Browsing articles from "July, 2014"

Grape Escape Showcases Apparancy and SYSPRO

Jul 22, 2014   //   by admin   //   Blog  //  No Comments

RFG Perspective: Cost efficiencies, elimination of redundancy, and delivery of timely accurate information to users anywhere, anytime and on any device remains a top priority across the business landscape. In the manufacturing and distribution sectors U.S. business executives in small- and medium-sized (SMBs) companies have struggled like Sisyphus and the boulder to maintain their organizations; many have been snuffed out entirely. A new survey showing that manufacturing in the US is on the rise should spur cautious optimism among business executives. However, now more than ever these businesses need business process management (BPM) and/or enterprise resource planning (ERP) solutions to remove cost and redundancy and deliver just in time and timely information to executives and their staff wherever, whenever and on whatever device. In the healthcare sector the passage of the Affordable Care Act has been met with both criticism and praise. Its future is uncertain. What is certain, however, is that the Veterans Administration scandal has focused the lens on a persistent, growing problem: Veterans have to file a morass of forms to claim benefits they both need and deserve. The implementation of innovative technologies aimed at untangling and simplifying Veterans’ benefits claims and scheduling processes as well as a cultural change that supports the technology would be a giant leap forward for these praiseworthy and selfless individuals.

 

The JRocket Marketing Grape Escape ® 2014 provided industry analysts with a rare insider’s peek at two of today’s innovative, nimble, and multi-faceted technology vendors. The three-day event was a tour de force that showcased Apparancy and SYSPRO, two disruptive leading-edge companies that are reshaping their industry sectors.

 

Apparancy

Apparancy is delivering on its Know. Do. Prove. value proposition with an automated business process platform that initially aims at helping healthcare organizations connect multiple existing systems and data sources to achieve specific goals. At this year’s event, Karen Watts, CEO of Apparancy, expounded on how Apparancy can help these organizations identify disjointed workflows, and eliminate redundancies and data overlap, by combining data and processes into single-purpose role-based views that eliminate the need to rip and replace.

The big news was Ms. Watts’ announcement – appropriately – on Memorial Day that Apparancy had acquired usage rights to an earlier software product “TurboVet,” which had already catalogued some five thousand plus Veteran’s Administration forms.  Apparancy has begun work on updating and integrating these forms into its platform with the end game of launching VetApprove in Q4 2014. If necessity is the mother of invention then, Apparancy, powered by Corefino, is filling a market vacuum with its VetApprove Veterans benefit product. VetApprove will revolutionize the way Veterans will be able to access their entitled benefits.

VetApprove will enable 22 million Veterans to apply for entitled healthcare, employment, education, state compensation, and disability benefits, as well as for other entitlement programs such as funeral benefits extended to spouses of veterans. This service will be offered to veterans free of charge. Additionally, it can become the underlying workflow management platform that would enable the VA to efficiently process applications, schedule services, and monitor and manage its operations, which are still antediluvian and lack accurate measurement metrics.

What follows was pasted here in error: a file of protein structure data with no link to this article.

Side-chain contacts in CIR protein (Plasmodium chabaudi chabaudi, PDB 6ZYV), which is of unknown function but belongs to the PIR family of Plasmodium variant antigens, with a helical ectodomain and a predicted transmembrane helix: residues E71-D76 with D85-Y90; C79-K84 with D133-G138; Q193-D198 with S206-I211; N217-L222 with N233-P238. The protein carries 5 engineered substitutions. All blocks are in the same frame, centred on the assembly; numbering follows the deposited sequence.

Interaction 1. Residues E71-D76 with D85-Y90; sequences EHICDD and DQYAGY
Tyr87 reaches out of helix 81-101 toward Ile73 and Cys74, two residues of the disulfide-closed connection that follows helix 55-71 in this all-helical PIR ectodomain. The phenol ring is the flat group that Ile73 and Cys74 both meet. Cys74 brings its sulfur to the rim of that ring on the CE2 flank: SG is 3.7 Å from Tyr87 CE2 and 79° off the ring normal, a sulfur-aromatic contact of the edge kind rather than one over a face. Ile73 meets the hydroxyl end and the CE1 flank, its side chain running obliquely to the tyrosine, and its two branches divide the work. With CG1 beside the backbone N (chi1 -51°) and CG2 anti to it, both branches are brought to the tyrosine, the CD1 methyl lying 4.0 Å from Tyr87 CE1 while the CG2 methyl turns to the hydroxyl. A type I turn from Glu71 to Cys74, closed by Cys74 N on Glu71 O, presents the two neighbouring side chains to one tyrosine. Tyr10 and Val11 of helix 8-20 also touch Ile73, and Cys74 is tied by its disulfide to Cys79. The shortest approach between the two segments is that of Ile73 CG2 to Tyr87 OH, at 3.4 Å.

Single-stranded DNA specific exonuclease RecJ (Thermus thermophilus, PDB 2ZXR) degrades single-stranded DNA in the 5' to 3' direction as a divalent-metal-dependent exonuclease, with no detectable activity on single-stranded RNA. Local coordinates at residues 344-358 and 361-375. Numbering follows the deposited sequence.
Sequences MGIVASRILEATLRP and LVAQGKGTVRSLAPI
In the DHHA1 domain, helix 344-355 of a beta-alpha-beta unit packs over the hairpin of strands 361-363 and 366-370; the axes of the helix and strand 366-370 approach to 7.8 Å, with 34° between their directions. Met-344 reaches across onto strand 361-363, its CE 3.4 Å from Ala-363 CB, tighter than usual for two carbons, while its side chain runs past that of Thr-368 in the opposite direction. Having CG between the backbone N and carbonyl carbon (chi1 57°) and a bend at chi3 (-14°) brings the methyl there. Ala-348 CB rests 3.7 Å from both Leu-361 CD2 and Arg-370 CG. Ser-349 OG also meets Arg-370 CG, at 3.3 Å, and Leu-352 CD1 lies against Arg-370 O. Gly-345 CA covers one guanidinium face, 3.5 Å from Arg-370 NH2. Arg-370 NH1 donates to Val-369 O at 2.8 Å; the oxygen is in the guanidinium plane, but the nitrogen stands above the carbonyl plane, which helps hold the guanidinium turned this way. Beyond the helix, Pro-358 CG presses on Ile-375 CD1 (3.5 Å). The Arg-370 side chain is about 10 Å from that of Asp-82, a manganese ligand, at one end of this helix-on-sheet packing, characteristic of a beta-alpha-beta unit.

SYSPRO

 Joey Benadretti, President of SYSPRO USA, announced a turnabout in US manufacturing trends. Citing MAPI survey findings, Mr. Benadretti pointed to a potential upswing in the future of US manufacturing. The study, which covered the period from 2006-2012, showed 19 states experiencing double-digit growth above the national average with the majority of those in the western states. He also pointed out that US manufacturing is moving from Mexican Border States (except Texas) to those states that are closer to the Canadian border. Output in two sectors is also accelerating and to address these trends SYSPRO is expanding into the automotive and energy manufacturing sub-industries.

On the product side the company’s new SYSPRO Espresso provides an enterprise mobile ecosystem that can be tailored to satisfy front-end and back-end requirements. Features of the highly anticipated SYSPRO Espresso will include new drag and drop technology and mass customization for any device with an emphasis on being device agnostic. This ground-breaking technology supports single sign-on, is device-agnostic, and allows users to access multiple applications on multiple devices using a roaming profile so they can switch from one device to another and instantly connect. This creates an advantage for both the customer as well as SYSPRO, as the millennial generation will want to access ERP on their mobile devices.  These tech-savvy users will also want to customize which apps they will want to see on their mobile phones, tablets, etc. due to the device real estate.

Not surprisingly, SYSPRO currently has one of the highest customer retention rates in the industry. Mr. Benadretti confidently remarked that his company will remain on the cutting edge of technology providing customers with product flexibility and low-cost solutions.

 

RFG POV: Apparancy and SYSPRO unveiled substantive, cutting edge, and innovatively disruptive technology solutions. Apparancy’s targeted focus will enable the beleaguered VA to begin to meet the urgent needs of its Veterans, while SYSPRO is enabling manufacturing executives to meet customer demands as the industry undergoes an uptick in growth and a geographic shift. Business, government and IT executives should proactively harness spot-on technology solutions to solve exigent business problems, respond expeditiously to clients, and manage change well into the future so that their organizations continue to satisfy customers and remain relevant as markets evolve.

Additional relevant research and consulting services are available. Interested readers should contact Client Services to arrange further discussion or interview with Ms. Maria DeGiglio, MA, and Principal Analyst.

Cybersecurity and the Cloud Multiplier Effect

Jul 11, 2014   //   by admin   //   Blog  //  No Comments